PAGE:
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Cultural Values

1. Can you provide an example of knowledge achieved by the interpretive view?

An organization is a breathing living thing, and most research about HRM treats an organization as such. Different authors have expressed this sentiment by suggesting catchy names such as “organizations in action,” which gives companies life and separates it from the idea that it is an abstract concept. The main objective of the human resource field is to understand the makeup and culture of an organization, mainly placing the focus on three perspectives or rather lenses through which an organization can be understood (Capper, 2018). These three perspectives include; critical, traditional, and interpretive, which will be the focus of this discussion. So, what is an interpretive view?

An interpretive view concerns a particular subject resulting from interpretive view research. An interpretive approach in research is based on social theories that understand different social constructs (Putnam & Banghart, 2017). The interpretive view has been used to obtain knowledge on various topics such as human resource management since such an area significantly involves the social behaviors of people. This perspective looks at the organization as a culture; as mentioned, an organization is a living and breathing thing, and the interpretive perspective embraces this concept. The focus is mainly on how the employees shape the organization’s culture, rather than direction and communication from the top to bottom. At every level of the organization, the culture is molded, remolded, and shaped.

Through gaining this insight on human behaviors, human resource managers can make effective tactics that they will use to manage people from different cultural backgrounds. This results in a culturally diverse workplace where people coexist in peace and harmony. It also results in the existence of a competitive workforce. For example, a manager can ask why the Muslim employees leave early on Friday afternoons; the answer maybe because they need to visit the mosque. This response will help HR use this information to develop a conducive workplace for Muslim employees. Therefore, interpretive view will create an inclusive environment within the workforce.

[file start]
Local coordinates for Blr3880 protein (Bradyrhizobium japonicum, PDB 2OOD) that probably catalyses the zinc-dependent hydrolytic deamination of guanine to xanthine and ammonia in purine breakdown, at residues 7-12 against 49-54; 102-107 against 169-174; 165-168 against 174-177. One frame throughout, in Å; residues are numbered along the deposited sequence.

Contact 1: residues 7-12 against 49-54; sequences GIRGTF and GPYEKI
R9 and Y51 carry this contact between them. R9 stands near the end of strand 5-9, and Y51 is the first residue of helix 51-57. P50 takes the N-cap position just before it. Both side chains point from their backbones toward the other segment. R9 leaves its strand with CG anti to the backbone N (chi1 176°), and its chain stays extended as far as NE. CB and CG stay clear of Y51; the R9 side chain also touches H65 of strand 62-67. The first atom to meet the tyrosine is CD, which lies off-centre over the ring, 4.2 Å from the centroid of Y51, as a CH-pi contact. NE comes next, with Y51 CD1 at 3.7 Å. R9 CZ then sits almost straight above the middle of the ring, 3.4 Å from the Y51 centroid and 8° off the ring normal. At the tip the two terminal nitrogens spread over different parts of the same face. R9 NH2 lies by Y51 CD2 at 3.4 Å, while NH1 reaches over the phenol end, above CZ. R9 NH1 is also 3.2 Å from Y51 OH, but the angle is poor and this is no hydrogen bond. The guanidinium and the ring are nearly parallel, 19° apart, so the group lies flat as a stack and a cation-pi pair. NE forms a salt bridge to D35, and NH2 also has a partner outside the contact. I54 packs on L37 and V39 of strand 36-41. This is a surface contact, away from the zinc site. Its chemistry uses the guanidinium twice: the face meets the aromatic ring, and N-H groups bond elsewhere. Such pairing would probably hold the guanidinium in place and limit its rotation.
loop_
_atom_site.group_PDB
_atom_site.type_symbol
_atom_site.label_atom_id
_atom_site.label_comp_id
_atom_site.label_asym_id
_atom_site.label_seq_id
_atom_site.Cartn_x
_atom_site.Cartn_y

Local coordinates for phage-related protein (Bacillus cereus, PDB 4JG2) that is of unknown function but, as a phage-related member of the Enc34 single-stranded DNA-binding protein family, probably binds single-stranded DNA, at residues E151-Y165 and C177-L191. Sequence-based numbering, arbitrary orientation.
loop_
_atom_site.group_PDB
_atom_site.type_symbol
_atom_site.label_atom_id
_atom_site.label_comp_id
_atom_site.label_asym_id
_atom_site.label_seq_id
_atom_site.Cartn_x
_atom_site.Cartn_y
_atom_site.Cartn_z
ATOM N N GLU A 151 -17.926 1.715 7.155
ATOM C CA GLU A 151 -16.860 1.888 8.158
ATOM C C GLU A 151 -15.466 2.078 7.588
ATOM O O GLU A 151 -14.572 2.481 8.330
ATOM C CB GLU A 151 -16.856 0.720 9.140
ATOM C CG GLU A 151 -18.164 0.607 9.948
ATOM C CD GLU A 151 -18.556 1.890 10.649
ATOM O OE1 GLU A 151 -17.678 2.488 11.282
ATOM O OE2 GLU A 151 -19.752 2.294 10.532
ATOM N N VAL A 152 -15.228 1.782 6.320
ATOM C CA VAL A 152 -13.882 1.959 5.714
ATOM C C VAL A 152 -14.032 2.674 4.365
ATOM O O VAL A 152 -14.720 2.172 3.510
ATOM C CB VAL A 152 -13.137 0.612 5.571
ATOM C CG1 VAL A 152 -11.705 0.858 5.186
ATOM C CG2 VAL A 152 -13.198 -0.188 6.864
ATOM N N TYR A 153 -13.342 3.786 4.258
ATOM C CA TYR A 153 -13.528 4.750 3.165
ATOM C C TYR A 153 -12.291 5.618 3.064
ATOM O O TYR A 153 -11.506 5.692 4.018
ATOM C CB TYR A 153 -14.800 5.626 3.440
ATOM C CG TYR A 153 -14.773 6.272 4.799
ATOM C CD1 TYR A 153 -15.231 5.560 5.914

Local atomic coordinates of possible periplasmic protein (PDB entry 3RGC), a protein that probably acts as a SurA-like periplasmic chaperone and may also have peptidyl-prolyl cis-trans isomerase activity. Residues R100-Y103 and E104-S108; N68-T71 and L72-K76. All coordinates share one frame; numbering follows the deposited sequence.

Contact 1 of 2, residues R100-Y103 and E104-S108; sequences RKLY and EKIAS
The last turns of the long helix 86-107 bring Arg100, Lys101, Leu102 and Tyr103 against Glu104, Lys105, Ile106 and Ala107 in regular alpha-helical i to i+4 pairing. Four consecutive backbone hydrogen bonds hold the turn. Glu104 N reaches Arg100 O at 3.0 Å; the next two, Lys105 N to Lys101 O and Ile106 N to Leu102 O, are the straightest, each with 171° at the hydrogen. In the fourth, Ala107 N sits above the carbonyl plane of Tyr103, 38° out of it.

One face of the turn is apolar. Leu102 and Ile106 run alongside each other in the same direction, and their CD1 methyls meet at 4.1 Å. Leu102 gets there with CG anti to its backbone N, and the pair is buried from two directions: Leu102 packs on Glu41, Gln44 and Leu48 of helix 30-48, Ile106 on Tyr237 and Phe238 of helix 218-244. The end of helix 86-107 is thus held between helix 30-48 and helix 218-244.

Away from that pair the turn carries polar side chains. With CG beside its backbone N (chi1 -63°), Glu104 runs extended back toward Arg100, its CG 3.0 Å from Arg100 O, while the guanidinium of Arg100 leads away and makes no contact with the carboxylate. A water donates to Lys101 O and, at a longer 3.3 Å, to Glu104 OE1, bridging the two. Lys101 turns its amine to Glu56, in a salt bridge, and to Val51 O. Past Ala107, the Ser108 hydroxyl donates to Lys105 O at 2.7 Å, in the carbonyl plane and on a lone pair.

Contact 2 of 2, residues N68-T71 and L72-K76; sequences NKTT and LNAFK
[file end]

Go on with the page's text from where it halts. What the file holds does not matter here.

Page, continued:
2. Discuss how the significant studies of cultural values are similar.

Cultural values are principles that people within a society live by which enable them to coexist in peace and harmony. Studying cultural values is essential since it provides a good understanding of principles that affect people’s behavior. Studies of cultural values have a single similarity which is they all encompass understanding the cultural principles of people from different societies, which affect their social behaviors.

Cultural values are fundamental in our societies, apparent in different regions of the world. According to Schwartz et al. (2012), in the last 30 years, researchers requested individuals to rate different values regarding their importance as their lives’ guiding principles. The analysis of the results showed that human value structure is similar in more than 80 countries, which means that the same values have been the same in different regions. It is easy to create a cluster of values that can fulfill a multi-cultural workplace. According to Schwartz (2012), all the values could be placed into three broad categories: conservation values, openness values, self-enhancement values, and self-transcendence values. There are value clusters that are motivationally compatible values, which are adjacent value types. On the other hand, there are opposing motivationally incompatible value types.